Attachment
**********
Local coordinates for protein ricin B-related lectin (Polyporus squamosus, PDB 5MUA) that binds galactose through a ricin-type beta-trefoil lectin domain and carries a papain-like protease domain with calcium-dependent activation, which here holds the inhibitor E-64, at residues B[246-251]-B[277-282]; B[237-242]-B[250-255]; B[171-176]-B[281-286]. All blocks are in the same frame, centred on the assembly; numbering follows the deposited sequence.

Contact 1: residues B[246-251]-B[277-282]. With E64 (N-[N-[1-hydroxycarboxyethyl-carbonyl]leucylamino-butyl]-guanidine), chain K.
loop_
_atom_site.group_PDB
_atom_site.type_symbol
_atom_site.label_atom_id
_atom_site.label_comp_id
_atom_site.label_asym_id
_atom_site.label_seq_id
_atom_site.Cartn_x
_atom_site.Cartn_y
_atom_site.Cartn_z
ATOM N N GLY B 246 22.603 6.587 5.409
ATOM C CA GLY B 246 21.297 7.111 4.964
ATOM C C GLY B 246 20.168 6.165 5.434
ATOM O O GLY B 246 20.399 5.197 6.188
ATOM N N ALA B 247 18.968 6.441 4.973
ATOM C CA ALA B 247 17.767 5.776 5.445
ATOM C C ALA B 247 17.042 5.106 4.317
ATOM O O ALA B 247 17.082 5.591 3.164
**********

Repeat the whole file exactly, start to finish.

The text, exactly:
Local coordinates for protein ricin B-related lectin (Polyporus squamosus, PDB 5MUA) that binds galactose through a ricin-type beta-trefoil lectin domain and carries a papain-like protease domain with calcium-dependent activation, which here holds the inhibitor E-64, at residues B[246-251]-B[277-282]; B[237-242]-B[250-255]; B[171-176]-B[281-286]. All blocks are in the same frame, centred on the assembly; numbering follows the deposited sequence.

Contact 1: residues B[246-251]-B[277-282]. With E64 (N-[N-[1-hydroxycarboxyethyl-carbonyl]leucylamino-butyl]-guanidine), chain K.
loop_
_atom_site.group_PDB
_atom_site.type_symbol
_atom_site.label_atom_id
_atom_site.label_comp_id
_atom_site.label_asym_id
_atom_site.label_seq_id
_atom_site.Cartn_x
_atom_site.Cartn_y
_atom_site.Cartn_z
ATOM N N GLY B 246 22.603 6.587 5.409
ATOM C CA GLY B 246 21.297 7.111 4.964
ATOM C C GLY B 246 20.168 6.165 5.434
ATOM O O GLY B 246 20.399 5.197 6.188
ATOM N N ALA B 247 18.968 6.441 4.973
ATOM C CA ALA B 247 17.767 5.776 5.445
ATOM C C ALA B 247 17.042 5.106 4.317
ATOM O O ALA B 247 17.082 5.591 3.164